It was in 2015, in an effort to restrain Iran’s nuclear program, that the permanent members of the UN Security Council together with Germany concluded an agreement with Iran known as the JCPOA (Joint Comprehensive Plan of Action).
No doubt all those involved, including then-US President Barack Obama, had the very best of intentions. They were convinced that with that deal, which incorporated a substantial financial boost to Iran, they had put the regime’s nuclear ambitions on hold for at least 15 years, making the world a safer place. Moreover they believed that they had taken an important step toward normalizing relations with Iran – a rogue state proved to have been behind terrorist actions across the world ever since its foundation in 1979 – and bringing it back within the comity of nations.
Donald Trump, soon to be president of the US, disagreed. He believed the deal was flawed and in effect gave Iran the green light to acquire a nuclear arsenal in the comparatively near future. In May 2018 he withdrew the US from the deal and, adopting instead a policy of maximum pressure, imposed sanctions on Iran.
Speaking on January 8, 2020 he said: “They chanted "death to America" the day the agreement was signed. Then Iran went on a terror spree, funded by the money from the deal, and created hell in Yemen, Syria, Lebanon, Afghanistan, and Iraq. The missiles fired last night at us and our allies were paid for with the funds made available by the last administration.”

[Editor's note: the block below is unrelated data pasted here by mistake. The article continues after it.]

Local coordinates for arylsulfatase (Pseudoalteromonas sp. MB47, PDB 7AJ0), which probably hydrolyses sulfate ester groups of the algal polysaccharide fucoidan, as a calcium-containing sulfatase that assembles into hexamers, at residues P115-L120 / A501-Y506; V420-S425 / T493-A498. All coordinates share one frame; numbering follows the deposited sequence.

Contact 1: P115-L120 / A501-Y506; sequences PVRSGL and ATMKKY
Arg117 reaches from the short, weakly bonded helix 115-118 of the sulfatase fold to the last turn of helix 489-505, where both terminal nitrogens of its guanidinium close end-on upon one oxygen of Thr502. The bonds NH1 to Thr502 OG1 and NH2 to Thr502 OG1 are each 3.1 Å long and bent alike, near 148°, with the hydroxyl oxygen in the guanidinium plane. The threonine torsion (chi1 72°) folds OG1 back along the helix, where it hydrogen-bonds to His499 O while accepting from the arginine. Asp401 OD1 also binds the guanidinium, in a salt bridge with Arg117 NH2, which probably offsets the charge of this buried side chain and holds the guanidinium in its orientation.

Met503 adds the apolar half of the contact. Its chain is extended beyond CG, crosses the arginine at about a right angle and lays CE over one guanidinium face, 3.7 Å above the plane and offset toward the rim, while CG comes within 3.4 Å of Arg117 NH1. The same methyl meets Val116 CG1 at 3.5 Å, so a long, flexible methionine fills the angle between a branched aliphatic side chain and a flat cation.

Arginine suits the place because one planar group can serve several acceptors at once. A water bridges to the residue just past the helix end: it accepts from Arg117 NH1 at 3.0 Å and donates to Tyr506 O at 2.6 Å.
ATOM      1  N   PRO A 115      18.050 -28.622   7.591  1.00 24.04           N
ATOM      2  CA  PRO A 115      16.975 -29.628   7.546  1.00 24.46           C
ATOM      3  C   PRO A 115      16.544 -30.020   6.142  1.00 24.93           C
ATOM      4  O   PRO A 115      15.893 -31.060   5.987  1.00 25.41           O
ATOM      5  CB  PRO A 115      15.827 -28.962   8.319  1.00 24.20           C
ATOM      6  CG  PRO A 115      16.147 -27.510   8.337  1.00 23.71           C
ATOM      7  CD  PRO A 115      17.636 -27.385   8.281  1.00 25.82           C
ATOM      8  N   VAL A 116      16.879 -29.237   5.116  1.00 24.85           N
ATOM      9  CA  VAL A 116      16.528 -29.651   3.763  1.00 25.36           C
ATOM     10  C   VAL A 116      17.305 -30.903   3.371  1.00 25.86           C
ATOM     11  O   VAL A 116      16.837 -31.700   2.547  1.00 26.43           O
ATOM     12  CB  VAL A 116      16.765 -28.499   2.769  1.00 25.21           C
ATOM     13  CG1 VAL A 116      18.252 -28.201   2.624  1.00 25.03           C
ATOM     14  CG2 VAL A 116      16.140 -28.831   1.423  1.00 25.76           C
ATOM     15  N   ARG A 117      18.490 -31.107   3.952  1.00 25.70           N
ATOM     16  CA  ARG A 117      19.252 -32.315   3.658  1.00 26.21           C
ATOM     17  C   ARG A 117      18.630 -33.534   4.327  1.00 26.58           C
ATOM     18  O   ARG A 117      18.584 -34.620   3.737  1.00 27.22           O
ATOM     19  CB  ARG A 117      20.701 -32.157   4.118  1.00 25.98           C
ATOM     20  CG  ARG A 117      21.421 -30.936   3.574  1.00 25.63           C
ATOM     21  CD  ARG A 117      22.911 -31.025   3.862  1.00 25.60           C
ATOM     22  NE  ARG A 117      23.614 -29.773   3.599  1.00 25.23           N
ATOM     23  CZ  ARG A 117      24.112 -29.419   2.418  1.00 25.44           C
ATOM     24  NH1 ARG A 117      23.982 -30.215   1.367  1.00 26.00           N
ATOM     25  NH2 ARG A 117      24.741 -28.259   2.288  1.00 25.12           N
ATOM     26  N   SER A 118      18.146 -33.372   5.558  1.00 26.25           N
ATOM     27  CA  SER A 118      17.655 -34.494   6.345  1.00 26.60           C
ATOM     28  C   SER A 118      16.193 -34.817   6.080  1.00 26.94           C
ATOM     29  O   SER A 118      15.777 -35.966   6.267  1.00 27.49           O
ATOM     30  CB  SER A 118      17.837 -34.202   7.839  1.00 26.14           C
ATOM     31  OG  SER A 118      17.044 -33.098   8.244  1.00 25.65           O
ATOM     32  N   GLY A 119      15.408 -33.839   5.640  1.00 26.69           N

Much of the world, including the EU and the other parties to the deal, opposed Trump’s withdrawal. Biden certainly did. During his presidential campaign he promised, if elected, to move quickly to rejoin the nuclear deal, provided Iran also came back into compliance. In essence that remains the US position, as it resumes the apparently endless rounds of talks with a regime notably more hardline following the recent Iranian presidential election. The Iranian regime has used the hiatus since June to place new limitations on the UN inspectors of the IAEA (International Atomic Energy Agency). The obvious deduction is that Iran has been proceeding apace with its nuclear program in defiance of the deal.
Iran under its new president, Ebrahim Raisi, has already signaled that it does not wish to resume the talks exactly where they left off. Iran’s foreign minister Hossein Amirabdollahian said in October: “We don’t want to enter the Vienna negotiations from the deadlock point of the Vienna negotiations”.
Iran's already announced position – which does not augur well – is that the US must compensate Iran for its withdrawal from the deal, lift all the sanctions imposed since 2015 at once rather than in phases, and provide assurances that no future US administration will back out of the deal. Given that list of demands, it seems clear that Iran is set on dragging out the negotiating process.